With the addition of 715 planets discovered recently by use of the Kepler telescope, the total count of known planets beyond the solar system has nearly doubled, reaching the approximate tally of 1,700. What’s more is that at least four of these new planets are more than twice the size of Earth and may have liquid surface water, which is considered essential to maintaining life. NASA announced these jaw-dropping discoveries, among others, at a Wednesday news conference.
The discoveries were made with the National Aeronautics and Space Administration’s planet-hunting Kepler space telescope before it was sidelined by a pointing system problem last year. The telescope, launched in 2009, spent four productive years staring at 160,000 target stars for signs of planets passing by, relative to the telescope’s line of sight….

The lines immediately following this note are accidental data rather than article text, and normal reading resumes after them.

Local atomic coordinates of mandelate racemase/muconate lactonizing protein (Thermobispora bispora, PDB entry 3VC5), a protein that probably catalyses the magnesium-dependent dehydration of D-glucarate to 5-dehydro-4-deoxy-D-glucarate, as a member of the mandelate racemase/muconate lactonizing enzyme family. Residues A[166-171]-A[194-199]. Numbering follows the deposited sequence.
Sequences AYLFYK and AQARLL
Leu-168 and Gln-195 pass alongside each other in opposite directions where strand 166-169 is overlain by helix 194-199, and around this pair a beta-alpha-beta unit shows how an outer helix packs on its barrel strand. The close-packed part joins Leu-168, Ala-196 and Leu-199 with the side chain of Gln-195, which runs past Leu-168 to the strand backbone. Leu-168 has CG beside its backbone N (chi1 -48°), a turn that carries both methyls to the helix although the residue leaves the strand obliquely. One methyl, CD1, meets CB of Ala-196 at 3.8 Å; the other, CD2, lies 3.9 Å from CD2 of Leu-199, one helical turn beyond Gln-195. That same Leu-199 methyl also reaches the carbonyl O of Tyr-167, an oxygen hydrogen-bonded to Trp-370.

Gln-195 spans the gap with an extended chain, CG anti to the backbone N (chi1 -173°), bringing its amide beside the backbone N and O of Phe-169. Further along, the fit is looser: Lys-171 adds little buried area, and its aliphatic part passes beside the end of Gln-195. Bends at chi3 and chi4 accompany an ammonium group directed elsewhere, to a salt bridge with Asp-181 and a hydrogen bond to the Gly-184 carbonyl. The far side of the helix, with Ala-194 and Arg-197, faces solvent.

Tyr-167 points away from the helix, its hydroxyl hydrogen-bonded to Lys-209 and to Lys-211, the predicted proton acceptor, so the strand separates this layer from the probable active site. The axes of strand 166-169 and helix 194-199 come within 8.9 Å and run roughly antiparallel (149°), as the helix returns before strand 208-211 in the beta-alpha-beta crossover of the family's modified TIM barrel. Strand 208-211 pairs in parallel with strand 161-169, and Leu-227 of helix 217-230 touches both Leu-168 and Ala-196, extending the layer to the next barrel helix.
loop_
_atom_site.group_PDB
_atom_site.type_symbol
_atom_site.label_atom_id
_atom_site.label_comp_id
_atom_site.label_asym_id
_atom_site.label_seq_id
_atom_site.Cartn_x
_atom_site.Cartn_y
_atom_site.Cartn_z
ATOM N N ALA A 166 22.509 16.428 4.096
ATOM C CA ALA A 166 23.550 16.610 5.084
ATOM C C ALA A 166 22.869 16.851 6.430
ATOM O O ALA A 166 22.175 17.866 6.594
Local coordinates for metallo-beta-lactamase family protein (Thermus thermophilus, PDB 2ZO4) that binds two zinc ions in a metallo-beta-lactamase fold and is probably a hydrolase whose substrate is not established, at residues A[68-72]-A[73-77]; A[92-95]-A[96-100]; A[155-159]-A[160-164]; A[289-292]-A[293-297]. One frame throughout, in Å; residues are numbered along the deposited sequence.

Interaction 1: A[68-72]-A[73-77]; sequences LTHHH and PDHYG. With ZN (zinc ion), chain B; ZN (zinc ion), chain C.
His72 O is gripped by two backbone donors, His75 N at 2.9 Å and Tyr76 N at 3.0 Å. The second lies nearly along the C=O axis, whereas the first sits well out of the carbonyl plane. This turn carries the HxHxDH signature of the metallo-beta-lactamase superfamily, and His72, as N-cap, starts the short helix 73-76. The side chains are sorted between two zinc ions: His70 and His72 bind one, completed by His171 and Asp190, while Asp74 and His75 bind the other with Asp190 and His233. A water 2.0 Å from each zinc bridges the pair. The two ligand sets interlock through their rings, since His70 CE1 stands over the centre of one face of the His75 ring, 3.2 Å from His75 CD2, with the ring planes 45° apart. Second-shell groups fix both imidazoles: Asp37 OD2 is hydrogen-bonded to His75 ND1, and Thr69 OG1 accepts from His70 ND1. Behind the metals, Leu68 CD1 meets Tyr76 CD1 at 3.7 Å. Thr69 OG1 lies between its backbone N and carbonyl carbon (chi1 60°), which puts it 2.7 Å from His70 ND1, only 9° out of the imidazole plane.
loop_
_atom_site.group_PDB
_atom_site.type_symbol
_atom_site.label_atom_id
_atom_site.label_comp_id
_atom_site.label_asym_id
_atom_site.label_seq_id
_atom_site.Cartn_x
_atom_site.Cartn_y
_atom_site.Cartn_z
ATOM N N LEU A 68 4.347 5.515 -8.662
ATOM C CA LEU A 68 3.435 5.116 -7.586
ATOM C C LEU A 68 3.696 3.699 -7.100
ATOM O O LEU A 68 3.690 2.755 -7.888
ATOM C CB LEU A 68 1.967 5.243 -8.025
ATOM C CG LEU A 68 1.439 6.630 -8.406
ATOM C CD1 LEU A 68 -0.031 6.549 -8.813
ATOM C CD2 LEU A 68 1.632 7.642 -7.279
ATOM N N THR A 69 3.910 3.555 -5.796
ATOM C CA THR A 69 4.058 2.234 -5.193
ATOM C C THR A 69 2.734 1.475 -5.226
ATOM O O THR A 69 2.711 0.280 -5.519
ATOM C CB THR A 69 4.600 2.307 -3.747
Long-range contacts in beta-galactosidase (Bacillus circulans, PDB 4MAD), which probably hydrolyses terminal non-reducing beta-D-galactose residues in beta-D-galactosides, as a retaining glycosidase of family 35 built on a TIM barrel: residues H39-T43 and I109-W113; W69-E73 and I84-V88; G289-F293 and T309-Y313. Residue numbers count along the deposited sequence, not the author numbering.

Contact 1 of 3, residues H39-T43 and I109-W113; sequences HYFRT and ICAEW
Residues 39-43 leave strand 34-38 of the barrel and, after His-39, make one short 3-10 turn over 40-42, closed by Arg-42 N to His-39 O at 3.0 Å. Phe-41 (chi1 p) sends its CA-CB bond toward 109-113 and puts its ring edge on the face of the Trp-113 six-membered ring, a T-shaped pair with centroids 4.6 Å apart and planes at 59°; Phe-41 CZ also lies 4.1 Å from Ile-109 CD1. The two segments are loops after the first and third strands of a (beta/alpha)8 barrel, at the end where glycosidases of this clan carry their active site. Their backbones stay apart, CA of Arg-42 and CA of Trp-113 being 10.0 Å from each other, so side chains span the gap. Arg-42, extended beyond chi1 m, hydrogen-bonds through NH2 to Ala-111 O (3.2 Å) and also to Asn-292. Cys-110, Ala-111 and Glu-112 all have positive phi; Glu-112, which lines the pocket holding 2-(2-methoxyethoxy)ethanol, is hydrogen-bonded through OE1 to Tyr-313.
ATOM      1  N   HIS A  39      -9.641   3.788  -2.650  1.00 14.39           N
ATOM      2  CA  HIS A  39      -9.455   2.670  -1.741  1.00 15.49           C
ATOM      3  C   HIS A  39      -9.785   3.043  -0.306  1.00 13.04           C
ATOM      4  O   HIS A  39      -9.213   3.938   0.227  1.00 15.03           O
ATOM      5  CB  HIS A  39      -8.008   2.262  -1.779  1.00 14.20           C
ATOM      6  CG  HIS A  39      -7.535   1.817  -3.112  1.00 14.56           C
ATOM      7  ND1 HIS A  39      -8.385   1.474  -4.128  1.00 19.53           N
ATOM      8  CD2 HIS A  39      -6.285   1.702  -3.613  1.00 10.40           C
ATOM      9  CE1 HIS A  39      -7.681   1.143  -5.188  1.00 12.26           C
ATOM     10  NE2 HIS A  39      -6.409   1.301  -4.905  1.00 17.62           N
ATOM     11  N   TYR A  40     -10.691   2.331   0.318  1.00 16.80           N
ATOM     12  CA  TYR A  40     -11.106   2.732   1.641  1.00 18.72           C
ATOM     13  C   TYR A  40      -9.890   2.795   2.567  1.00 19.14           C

The population boom is due to a new verification technique that analyses potential planets in batches rather than one at a time. The method was developed after scientists realised that most planets, like those in the solar system, have sibling worlds orbiting a common parent star.
The newly found planets reinforce evidence that small planets, two to three times the size of Earth, are common throughout the galaxy.
“Literally, wherever (Kepler) can see them, it finds them,” said astronomer Sara Seager, with the Massachusetts Institute of Technology. “That’s why we have confidence that there will be planets like Earth in other places.”